Cracked Tooth Syndrome

Cracked tooth syndrome is a common problem which usually affects teeth that have large fillings.

The decay and subsequent restoration causes a weakening of the remaining tooth structure. Like all materials, teeth are subject to stress fatigue. After many bites on the tooth (stress cycles) a hairline fracture can develop, often at the bottom of the cavity.

As the tooth flexes the nerve is stimulated via tiny tubules in the dentine, which run down to the pulp (nerve), often resulting in a large amount of pain. The nerve is aggravated by the crack and by the bacteria being pumped into it via the flexing action of chewing, it becomes inflamed. The major symptom of this is a sensitivity to hot and cold, and pain on biting.

If left untreated the crack will normally continue to propagate like a crack in glass. Sometimes the crack goes off to the side, and the tooth fragment breaks off. The crack can also run deep into the tooth and at times right into the nerve. This can result in painful, extended and often costly treatment. Thus, it is essential to treat this problem early on before it develops.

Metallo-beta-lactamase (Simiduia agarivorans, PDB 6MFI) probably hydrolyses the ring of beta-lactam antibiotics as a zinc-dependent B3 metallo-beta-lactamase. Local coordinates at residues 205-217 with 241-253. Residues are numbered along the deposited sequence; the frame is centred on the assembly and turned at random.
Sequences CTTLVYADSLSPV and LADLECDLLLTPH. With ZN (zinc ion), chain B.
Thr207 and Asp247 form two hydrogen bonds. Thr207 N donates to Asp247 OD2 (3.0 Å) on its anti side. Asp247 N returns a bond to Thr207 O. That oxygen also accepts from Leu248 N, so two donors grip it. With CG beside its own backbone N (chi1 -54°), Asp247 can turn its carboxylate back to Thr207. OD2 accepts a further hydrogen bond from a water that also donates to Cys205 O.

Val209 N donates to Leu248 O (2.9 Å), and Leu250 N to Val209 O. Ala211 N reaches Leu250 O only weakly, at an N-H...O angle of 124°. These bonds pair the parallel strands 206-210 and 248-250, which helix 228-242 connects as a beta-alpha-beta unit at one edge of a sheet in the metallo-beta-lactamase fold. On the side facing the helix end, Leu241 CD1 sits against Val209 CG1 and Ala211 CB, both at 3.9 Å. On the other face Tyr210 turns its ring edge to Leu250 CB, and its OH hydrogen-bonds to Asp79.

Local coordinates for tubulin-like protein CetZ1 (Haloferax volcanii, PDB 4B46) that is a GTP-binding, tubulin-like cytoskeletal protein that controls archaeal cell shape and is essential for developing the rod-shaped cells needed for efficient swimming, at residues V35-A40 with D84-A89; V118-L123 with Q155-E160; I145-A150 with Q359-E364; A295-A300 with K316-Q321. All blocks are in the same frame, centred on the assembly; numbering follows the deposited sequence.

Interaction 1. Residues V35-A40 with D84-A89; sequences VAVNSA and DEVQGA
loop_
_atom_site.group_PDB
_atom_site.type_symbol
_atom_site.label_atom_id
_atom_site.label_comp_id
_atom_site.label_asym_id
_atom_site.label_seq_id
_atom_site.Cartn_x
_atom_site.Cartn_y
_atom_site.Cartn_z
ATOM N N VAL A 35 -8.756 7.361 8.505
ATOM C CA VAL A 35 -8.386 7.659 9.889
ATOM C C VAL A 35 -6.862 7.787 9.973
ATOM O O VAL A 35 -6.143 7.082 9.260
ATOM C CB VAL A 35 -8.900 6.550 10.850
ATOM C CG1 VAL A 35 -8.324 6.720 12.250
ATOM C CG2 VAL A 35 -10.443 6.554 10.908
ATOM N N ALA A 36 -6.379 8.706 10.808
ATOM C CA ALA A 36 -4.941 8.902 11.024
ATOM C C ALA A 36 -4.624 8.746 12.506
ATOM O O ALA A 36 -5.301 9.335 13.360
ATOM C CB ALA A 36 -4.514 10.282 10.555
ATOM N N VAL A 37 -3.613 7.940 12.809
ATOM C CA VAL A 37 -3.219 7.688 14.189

At Prime Dental we recommend the best solution is usually to bind the whole tooth together with a crown to prevent further crack development.

Can Nerve Recovery Be Guaranteed?

Unfortunately no. If treated early enough the crack can usually be immobilised before it develops too deeply. However, if the bacteria have infected the nerve, the inflammation may not resolve and so the symptoms will persist.

What happens if the tooth does not recover?

The nerve will go on to die and an abscess will develop. Treatment of this involves cleaning out the inside of the tooth and sealing it. This process is called root canal therapy or endodontic therapy.